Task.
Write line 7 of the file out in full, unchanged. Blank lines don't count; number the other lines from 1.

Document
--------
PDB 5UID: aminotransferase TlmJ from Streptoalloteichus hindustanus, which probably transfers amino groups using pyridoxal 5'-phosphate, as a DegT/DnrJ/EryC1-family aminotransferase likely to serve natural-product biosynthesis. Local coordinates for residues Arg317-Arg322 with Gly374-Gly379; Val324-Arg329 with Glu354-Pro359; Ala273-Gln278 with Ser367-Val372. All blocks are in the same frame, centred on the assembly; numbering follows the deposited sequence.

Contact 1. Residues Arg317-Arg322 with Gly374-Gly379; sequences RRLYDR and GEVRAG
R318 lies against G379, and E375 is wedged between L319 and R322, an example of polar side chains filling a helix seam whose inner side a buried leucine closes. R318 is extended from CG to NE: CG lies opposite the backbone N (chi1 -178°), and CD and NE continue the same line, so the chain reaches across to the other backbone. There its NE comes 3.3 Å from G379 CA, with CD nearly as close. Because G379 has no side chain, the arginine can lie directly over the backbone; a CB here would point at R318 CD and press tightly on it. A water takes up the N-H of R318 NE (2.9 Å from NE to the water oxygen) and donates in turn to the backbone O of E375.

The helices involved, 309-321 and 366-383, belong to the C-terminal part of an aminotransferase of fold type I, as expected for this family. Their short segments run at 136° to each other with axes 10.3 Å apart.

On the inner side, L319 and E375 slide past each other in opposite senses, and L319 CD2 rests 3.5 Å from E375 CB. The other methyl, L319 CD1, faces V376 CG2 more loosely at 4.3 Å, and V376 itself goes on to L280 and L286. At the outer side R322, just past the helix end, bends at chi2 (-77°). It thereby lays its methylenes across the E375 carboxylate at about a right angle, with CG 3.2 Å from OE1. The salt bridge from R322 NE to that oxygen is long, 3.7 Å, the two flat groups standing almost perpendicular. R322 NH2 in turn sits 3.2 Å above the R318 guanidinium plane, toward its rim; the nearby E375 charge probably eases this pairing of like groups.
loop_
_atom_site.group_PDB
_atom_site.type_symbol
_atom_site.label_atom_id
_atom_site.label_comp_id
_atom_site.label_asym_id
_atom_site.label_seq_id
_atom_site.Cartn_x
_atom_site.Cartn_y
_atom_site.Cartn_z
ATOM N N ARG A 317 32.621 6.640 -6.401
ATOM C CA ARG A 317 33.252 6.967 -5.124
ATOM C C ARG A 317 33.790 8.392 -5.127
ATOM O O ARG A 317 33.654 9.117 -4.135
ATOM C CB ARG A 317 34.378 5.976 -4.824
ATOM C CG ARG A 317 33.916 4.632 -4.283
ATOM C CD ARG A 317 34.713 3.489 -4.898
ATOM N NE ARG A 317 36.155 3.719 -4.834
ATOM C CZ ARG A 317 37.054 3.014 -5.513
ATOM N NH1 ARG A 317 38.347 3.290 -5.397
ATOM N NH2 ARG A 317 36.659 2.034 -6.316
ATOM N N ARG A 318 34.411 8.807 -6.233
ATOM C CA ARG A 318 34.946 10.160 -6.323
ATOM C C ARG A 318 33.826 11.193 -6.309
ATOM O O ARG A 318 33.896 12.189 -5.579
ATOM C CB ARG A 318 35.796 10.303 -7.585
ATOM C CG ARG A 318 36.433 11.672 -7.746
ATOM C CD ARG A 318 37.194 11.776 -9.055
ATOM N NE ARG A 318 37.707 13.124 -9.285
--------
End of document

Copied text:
_atom_site.group_PDB